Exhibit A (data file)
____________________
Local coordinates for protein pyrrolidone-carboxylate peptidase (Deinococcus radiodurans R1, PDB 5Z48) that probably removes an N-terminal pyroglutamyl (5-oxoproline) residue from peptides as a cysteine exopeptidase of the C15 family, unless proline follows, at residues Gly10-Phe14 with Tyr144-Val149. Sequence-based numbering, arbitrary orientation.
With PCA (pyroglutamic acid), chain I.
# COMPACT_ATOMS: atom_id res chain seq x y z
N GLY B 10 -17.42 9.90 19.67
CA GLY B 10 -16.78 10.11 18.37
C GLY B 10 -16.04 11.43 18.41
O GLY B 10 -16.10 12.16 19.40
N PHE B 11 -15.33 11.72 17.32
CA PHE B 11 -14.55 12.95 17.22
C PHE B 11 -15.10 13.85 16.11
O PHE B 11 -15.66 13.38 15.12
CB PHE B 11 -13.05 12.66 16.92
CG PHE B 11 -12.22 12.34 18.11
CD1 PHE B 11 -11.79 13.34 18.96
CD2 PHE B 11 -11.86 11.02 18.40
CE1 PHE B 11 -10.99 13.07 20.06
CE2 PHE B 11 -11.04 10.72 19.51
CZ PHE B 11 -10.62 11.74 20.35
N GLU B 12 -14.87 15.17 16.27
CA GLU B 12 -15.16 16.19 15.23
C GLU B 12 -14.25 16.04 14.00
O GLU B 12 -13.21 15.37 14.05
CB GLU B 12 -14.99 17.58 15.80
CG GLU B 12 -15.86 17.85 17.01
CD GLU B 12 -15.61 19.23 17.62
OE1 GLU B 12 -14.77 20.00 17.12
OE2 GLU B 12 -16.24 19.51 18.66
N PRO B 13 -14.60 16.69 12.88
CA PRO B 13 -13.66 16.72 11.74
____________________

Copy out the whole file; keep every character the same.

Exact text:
Local coordinates for protein pyrrolidone-carboxylate peptidase (Deinococcus radiodurans R1, PDB 5Z48) that probably removes an N-terminal pyroglutamyl (5-oxoproline) residue from peptides as a cysteine exopeptidase of the C15 family, unless proline follows, at residues Gly10-Phe14 with Tyr144-Val149. Sequence-based numbering, arbitrary orientation.
With PCA (pyroglutamic acid), chain I.
# COMPACT_ATOMS: atom_id res chain seq x y z
N GLY B 10 -17.42 9.90 19.67
CA GLY B 10 -16.78 10.11 18.37
C GLY B 10 -16.04 11.43 18.41
O GLY B 10 -16.10 12.16 19.40
N PHE B 11 -15.33 11.72 17.32
CA PHE B 11 -14.55 12.95 17.22
C PHE B 11 -15.10 13.85 16.11
O PHE B 11 -15.66 13.38 15.12
CB PHE B 11 -13.05 12.66 16.92
CG PHE B 11 -12.22 12.34 18.11
CD1 PHE B 11 -11.79 13.34 18.96
CD2 PHE B 11 -11.86 11.02 18.40
CE1 PHE B 11 -10.99 13.07 20.06
CE2 PHE B 11 -11.04 10.72 19.51
CZ PHE B 11 -10.62 11.74 20.35
N GLU B 12 -14.87 15.17 16.27
CA GLU B 12 -15.16 16.19 15.23
C GLU B 12 -14.25 16.04 14.00
O GLU B 12 -13.21 15.37 14.05
CB GLU B 12 -14.99 17.58 15.80
CG GLU B 12 -15.86 17.85 17.01
CD GLU B 12 -15.61 19.23 17.62
OE1 GLU B 12 -14.77 20.00 17.12
OE2 GLU B 12 -16.24 19.51 18.66
N PRO B 13 -14.60 16.69 12.88
CA PRO B 13 -13.66 16.72 11.74